So, what can we expect from the Conservatives if they’re reelected?

🏠 Boosting housing supply ‘high on the agenda’

The Conservatives are keeping housebuilding as a key part of their 2024 manifesto, promising to deliver 1.6 million homes in England over 5-years by speeding up planning approvals and "scrapping defective EU laws". However, as the last few years have shown this doesn't necessarily mean these targets will be met.

The Conservative government has been unable to meet its target to build 300,000 new homes each year in England by the mid-2020s. 


In 2019-20, there were 248,591 ‘net additional dwellings’, but this fell to 217,754 the following year. Although this was partly due to the pandemic, in 2021-22 and 2022-23, the figure only increased slightly to 235,000 new homes each year. 

Although this original pledge from the Conservatives was included in the 2019 Conservative manifesto, by December 2022 Michael Gove described them as ‘advisory’ rather than ‘mandatory’.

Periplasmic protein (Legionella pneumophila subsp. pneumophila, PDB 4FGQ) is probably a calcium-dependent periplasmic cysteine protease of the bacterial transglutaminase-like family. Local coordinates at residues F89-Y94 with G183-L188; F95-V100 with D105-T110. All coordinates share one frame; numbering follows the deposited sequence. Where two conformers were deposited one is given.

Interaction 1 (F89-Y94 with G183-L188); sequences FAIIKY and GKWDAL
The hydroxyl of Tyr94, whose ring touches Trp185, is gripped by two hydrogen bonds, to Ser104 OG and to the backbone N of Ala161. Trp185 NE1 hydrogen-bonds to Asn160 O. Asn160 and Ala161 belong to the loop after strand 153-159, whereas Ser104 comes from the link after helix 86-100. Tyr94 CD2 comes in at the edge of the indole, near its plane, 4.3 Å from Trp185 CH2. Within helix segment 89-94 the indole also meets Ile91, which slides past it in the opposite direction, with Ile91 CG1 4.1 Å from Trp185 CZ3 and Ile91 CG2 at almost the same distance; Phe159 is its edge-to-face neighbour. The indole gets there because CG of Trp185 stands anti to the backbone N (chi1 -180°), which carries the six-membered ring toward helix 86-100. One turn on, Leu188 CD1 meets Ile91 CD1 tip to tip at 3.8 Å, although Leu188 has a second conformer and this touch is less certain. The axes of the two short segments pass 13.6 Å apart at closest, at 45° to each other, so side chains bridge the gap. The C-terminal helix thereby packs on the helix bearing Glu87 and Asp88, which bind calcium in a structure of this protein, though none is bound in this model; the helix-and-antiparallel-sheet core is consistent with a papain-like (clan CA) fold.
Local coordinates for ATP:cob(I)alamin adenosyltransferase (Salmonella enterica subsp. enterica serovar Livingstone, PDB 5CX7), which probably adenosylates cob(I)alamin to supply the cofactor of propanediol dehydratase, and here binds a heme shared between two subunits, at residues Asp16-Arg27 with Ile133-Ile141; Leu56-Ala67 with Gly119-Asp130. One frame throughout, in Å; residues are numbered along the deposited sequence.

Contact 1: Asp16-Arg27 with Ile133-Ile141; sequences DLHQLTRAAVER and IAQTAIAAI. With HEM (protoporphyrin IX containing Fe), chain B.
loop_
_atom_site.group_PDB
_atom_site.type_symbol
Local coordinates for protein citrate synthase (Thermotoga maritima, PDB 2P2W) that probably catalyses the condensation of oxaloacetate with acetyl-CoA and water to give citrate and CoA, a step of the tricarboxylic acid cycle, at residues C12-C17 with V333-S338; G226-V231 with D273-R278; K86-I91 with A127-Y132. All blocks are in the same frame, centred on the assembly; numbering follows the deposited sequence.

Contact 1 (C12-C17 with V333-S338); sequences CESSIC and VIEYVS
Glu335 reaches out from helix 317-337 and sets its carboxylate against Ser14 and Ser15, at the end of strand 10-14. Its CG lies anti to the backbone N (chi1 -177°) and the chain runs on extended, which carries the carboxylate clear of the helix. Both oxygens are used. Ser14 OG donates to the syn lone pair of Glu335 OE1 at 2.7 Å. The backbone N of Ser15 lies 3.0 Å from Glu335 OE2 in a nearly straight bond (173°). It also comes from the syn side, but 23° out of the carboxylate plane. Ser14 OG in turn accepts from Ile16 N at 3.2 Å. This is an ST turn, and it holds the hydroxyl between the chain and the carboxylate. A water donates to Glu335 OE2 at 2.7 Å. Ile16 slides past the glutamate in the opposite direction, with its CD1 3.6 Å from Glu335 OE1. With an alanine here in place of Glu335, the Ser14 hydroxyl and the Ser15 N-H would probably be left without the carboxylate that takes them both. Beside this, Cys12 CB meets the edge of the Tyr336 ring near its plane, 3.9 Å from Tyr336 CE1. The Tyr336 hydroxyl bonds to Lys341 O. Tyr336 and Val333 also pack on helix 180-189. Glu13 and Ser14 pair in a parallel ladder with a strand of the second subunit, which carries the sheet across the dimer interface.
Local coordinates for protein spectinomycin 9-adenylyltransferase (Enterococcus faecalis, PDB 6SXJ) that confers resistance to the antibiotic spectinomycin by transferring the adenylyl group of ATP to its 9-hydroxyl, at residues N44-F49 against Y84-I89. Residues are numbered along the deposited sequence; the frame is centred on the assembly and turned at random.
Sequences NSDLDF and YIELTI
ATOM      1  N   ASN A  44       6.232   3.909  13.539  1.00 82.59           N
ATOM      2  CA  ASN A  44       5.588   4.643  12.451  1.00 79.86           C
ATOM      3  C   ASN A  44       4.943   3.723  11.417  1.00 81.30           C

In a letter addressed to London Mayor Sadiq Khan in December 2023, Gove agreed that ‘housing delivery in London is far below levels needed’ and said ‘it may be necessary to take further action now, as a matter of urgency, to make sure London is delivering the homes our capital needs.’ During the 2023 Conservative Party conference, the housing secretary promised once again to build more homes and said that planning reform is ‘high on the agenda’. 

In the long run, more homes will be a good thing for the property market; by boosting supply this will give more choice to buyers, and should keep house prices from rising astronomically. But it will take a few years for this to have an effect - for first-time buyers looking to get on the ladder now, these new homes are likely to be out of budget. New homes do not necessarily mean cheaper homes - new builds can be as much as 25% higher in price compared to an older property, and are usually smaller. 

Learn more: Rishi Sunak’s housing policy: What help is there for first-time buyers?